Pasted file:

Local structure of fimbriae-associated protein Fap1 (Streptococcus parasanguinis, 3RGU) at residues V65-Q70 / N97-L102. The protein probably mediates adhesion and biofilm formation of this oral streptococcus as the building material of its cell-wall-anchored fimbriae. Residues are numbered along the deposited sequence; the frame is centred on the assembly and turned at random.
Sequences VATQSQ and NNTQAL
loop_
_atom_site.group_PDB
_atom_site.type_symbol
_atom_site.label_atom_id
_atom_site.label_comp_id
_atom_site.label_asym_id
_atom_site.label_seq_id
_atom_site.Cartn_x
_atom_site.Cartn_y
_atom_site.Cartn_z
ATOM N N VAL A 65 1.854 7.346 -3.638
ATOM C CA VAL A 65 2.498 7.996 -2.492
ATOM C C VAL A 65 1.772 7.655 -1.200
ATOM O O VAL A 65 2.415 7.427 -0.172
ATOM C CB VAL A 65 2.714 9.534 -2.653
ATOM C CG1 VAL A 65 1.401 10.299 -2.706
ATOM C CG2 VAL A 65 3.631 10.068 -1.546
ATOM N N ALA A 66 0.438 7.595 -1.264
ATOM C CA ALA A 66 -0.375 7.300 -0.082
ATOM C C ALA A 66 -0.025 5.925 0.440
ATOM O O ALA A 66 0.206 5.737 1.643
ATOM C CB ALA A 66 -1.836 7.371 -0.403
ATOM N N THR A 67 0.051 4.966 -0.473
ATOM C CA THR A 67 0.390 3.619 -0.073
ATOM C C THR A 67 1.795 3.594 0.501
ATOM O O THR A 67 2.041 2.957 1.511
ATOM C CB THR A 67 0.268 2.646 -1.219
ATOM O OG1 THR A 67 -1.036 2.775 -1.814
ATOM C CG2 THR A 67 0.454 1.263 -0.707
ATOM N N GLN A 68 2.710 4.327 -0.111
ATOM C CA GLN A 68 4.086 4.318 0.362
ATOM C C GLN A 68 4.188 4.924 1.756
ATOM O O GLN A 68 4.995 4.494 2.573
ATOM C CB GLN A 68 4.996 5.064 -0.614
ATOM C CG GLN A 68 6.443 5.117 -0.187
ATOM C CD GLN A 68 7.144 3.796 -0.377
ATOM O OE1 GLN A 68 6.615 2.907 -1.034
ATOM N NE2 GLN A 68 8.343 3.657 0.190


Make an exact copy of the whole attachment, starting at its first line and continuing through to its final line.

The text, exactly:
Local structure of fimbriae-associated protein Fap1 (Streptococcus parasanguinis, 3RGU) at residues V65-Q70 / N97-L102. The protein probably mediates adhesion and biofilm formation of this oral streptococcus as the building material of its cell-wall-anchored fimbriae. Residues are numbered along the deposited sequence; the frame is centred on the assembly and turned at random.
Sequences VATQSQ and NNTQAL
loop_
_atom_site.group_PDB
_atom_site.type_symbol
_atom_site.label_atom_id
_atom_site.label_comp_id
_atom_site.label_asym_id
_atom_site.label_seq_id
_atom_site.Cartn_x
_atom_site.Cartn_y
_atom_site.Cartn_z
ATOM N N VAL A 65 1.854 7.346 -3.638
ATOM C CA VAL A 65 2.498 7.996 -2.492
ATOM C C VAL A 65 1.772 7.655 -1.200
ATOM O O VAL A 65 2.415 7.427 -0.172
ATOM C CB VAL A 65 2.714 9.534 -2.653
ATOM C CG1 VAL A 65 1.401 10.299 -2.706
ATOM C CG2 VAL A 65 3.631 10.068 -1.546
ATOM N N ALA A 66 0.438 7.595 -1.264
ATOM C CA ALA A 66 -0.375 7.300 -0.082
ATOM C C ALA A 66 -0.025 5.925 0.440
ATOM O O ALA A 66 0.206 5.737 1.643
ATOM C CB ALA A 66 -1.836 7.371 -0.403
ATOM N N THR A 67 0.051 4.966 -0.473
ATOM C CA THR A 67 0.390 3.619 -0.073
ATOM C C THR A 67 1.795 3.594 0.501
ATOM O O THR A 67 2.041 2.957 1.511
ATOM C CB THR A 67 0.268 2.646 -1.219
ATOM O OG1 THR A 67 -1.036 2.775 -1.814
ATOM C CG2 THR A 67 0.454 1.263 -0.707
ATOM N N GLN A 68 2.710 4.327 -0.111
ATOM C CA GLN A 68 4.086 4.318 0.362
ATOM C C GLN A 68 4.188 4.924 1.756
ATOM O O GLN A 68 4.995 4.494 2.573
ATOM C CB GLN A 68 4.996 5.064 -0.614
ATOM C CG GLN A 68 6.443 5.117 -0.187
ATOM C CD GLN A 68 7.144 3.796 -0.377
ATOM O OE1 GLN A 68 6.615 2.907 -1.034
ATOM N NE2 GLN A 68 8.343 3.657 0.190